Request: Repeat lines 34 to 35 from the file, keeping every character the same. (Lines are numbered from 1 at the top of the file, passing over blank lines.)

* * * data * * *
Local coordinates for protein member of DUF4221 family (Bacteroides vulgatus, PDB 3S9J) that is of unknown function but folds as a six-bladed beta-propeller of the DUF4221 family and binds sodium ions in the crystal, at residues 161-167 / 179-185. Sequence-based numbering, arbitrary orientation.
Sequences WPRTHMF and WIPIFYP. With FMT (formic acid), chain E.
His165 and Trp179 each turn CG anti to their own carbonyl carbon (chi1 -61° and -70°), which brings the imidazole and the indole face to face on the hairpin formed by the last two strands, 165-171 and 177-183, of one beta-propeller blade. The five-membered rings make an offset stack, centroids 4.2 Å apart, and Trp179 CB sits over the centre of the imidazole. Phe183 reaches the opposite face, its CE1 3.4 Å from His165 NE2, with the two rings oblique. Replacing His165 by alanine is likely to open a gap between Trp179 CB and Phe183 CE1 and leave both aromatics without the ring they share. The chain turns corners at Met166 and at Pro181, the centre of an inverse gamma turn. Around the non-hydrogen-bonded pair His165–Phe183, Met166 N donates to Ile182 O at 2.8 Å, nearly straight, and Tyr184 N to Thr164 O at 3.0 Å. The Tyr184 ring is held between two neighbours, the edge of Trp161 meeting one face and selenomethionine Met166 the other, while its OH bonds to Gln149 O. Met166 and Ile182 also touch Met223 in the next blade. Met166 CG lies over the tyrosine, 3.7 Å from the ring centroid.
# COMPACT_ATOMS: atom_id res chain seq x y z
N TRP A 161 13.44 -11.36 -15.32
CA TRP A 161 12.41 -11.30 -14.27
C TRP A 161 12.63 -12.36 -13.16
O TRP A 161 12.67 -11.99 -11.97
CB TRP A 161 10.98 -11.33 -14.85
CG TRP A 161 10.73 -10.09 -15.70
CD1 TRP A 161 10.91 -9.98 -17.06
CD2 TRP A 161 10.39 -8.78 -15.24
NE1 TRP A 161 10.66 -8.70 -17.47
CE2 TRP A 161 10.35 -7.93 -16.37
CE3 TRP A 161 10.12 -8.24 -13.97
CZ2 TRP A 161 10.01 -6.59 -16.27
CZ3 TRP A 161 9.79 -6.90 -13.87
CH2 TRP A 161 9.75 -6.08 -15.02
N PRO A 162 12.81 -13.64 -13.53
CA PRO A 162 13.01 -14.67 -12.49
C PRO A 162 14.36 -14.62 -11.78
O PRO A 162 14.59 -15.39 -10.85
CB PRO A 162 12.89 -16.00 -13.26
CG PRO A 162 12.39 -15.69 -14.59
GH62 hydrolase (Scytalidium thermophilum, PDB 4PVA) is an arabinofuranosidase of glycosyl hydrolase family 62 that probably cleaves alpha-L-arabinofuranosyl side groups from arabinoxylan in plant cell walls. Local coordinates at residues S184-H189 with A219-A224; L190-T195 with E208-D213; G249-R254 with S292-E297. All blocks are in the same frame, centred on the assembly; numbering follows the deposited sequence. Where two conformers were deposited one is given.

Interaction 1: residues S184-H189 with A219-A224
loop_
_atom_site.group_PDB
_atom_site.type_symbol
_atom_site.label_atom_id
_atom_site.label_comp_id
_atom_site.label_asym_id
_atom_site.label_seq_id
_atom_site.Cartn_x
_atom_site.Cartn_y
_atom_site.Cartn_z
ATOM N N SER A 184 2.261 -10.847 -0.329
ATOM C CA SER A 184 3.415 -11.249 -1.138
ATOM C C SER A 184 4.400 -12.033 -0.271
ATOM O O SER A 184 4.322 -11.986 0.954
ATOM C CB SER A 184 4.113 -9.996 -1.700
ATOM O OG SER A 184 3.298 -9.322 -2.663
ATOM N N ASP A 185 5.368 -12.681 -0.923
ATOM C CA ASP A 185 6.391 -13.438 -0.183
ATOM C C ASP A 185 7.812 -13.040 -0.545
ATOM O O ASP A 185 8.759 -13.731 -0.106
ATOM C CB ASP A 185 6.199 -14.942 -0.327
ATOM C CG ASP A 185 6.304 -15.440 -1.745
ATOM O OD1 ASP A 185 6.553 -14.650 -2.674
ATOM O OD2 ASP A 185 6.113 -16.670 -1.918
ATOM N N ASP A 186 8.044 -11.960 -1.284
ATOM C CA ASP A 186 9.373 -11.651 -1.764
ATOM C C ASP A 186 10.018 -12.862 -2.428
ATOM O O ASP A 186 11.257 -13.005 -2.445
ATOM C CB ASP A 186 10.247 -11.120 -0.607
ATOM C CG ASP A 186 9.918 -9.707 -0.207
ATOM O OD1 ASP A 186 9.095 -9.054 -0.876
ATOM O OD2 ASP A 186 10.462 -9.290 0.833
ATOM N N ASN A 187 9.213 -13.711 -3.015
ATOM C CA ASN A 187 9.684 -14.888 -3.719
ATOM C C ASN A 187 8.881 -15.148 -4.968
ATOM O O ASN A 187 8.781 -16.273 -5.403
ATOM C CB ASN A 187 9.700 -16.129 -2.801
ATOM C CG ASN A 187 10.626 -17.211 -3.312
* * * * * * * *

_atom_site.Cartn_x
_atom_site.Cartn_y